Sugar, red and Japanese Maples: You can drive up and down America’s east coast to enjoy their fiery pyrotechnic shows each fall. Along the way, you may want to hop out of the car, take a deep breath and hope you catch a whiff of the katsura tree’s sweet scent.
“I can barely smell it, but as people walk through my garden, they shriek, Cotton candy!” said Ken Druse, a gardener and author of “The Scentual Garden,” a book about how humans smell and process scented plants.
Autumn seems to belong to pumpkin spice, and odors are often overlooked when it comes to fall foliage. We rave about how leaves die colorful deaths and rarely discuss how their scent changes with old age. But right about now in Mr. Druse’s garden and elsewhere around the country, the leaves of katsura — which can be found all over New York City and in many other parts of the United States — are just beginning to turn. The katsura is also called the caramel tree. In Germany, they call it “kuchenbaum,” or “cake tree.” And if you’re able to pick up its scent, you’ll see why.
Known scientifically as Cercidiphyllum japonicum, the katsura tree is native to Japan and China. Fossil records suggest it once grew widely in North America and Europe before going extinct in the cold Pleistocene epoch. It returned to the United States around 1865, when an American diplomat in Japan shipped seeds home to his brother in Manhattan, who operated a family nursery.
He planted the seeds on the Upper East Side, but they also made their way to Queens. Today in that borough’s Kissena Park, within a 14-acre plot known as Historic Grove, a stand of katsura trees still stands, one of the park’s most aromatic attractions.
The earthy scent typical of autumn is the work of fungi and bacteria that decomposes plant matter in the soil. But a different chemical reaction in katsura leaves conjures fall spice, caramel and burned sugar. As the tree’s heart-shaped leaves ignite, changing from plum purple or green to buttered-rum yellow, they abandon the grassy, hay-like smell of leftover chlorophyll and adopt a scent more appropriate for a bakery.
“We were wondering, every autumn, about the pleasant Madeira cake-like smell” emanating from a tree growing nearby, Ralf Berger, a flavor researcher in Germany recalled in an email. With a lab full of instruments for flavor analyses, “we decided to take a look.”
In the 1990s, they collected and analyzed leaves throughout the year, starting just two weeks after the leaves appeared through when they turned brown. The chemical compound they found was maltol, which is used in flavor enhancers, perfume and incense. Breads, warmed butter, uncured smoked pork, chicory, milk, cocoa, coffee and roasted malt and barley all emit the chemical, Mr. Druse said.
In young katsura leaves, Dr. Berger found that maltol concentrations were lower in spring and summer. But as leaves began fading in the fall, the compound partnered with a sugary molecule and the scent revealed itself. The chemistry was most fragrant in brown leaves and lasted about a week.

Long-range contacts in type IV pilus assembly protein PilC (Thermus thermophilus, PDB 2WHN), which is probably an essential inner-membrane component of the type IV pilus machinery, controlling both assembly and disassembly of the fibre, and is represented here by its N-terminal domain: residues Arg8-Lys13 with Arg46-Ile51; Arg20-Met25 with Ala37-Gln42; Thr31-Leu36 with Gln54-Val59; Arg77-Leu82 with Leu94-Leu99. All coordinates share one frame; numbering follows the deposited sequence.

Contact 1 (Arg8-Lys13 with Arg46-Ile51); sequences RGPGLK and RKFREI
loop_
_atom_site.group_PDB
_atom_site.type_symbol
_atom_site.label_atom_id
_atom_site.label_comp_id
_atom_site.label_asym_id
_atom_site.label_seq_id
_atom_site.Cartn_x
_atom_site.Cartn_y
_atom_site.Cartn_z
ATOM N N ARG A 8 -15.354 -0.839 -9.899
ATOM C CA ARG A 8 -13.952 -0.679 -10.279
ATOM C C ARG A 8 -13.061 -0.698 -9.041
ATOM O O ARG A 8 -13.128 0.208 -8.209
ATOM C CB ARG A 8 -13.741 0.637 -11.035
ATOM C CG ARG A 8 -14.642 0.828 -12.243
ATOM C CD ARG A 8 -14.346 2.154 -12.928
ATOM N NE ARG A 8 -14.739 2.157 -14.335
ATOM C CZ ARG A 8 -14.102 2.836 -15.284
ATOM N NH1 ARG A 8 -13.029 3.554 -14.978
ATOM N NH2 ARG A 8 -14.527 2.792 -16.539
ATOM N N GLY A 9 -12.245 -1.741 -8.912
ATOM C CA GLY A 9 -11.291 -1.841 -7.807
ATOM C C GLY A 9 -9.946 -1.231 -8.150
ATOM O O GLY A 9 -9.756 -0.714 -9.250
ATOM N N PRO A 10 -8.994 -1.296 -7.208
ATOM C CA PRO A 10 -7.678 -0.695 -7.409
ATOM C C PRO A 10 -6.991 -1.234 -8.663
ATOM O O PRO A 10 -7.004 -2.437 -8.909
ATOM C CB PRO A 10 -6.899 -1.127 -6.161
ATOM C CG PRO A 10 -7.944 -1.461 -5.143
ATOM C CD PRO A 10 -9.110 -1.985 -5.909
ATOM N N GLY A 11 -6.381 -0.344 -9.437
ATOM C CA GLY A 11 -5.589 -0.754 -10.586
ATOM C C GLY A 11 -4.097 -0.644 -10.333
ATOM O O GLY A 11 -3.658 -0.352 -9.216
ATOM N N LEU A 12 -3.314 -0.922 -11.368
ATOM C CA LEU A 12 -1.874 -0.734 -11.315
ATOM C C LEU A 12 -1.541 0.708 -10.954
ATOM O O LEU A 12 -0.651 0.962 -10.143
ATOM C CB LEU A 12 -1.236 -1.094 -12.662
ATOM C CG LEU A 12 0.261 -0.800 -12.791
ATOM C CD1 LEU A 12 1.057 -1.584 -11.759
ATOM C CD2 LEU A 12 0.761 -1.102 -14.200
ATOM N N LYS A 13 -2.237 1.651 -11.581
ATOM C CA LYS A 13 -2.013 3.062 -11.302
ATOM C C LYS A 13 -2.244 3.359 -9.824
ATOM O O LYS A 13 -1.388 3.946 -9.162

Many plants store these sugar-bound molecules, Dr. Berger said. But only when they become volatile — that is, released into the air — can humans perceive their scent.
Even then, Mr. Druse said, only some people can smell it.
Humans detect a scent when certain molecules enter the nose, plug into receptors and turn on neurons that send electrical signals to the brain’s olfactory bulb, just behind the eyes.
But for some people the message never gets through, Dr. Berger said. A person’s sense of smell is as individual as her appearance. We each have our own array of receptors, each receptor amenable to certain scents, and when they are damaged, too few or wholly absent, the scent may be lost.
If a scent is detected, additional signals travel on to the cortex, which determines what to do with them, and the limbic system, which generates emotions and recalls or makes memories. The emotions and memories that are attached to scents along their journeys through the brain is part of what makes them so subjective.
But trees likely don’t make maltol for the pleasure of humans. Plants typically use odors to communicate with other plants, attract pollinators or deter predators; on what mission katsura sends out maltol is still a mystery.
To experience the katsura in New York City, head to Kissena Park, or find this approved street tree in Central Park, Brooklyn Bridge Park, or the Brooklyn Botanic Garden as well as the New York Botanical Garden in the Bronx. Katsura trees also grow well in damp, acidic soils throughout much of the continental U.S., and have made homes in parks, arboretums, botanical gardens, private gardens and even parking lots.
No luck there? Chinese and Japanese folklore says you can always find one on the moon.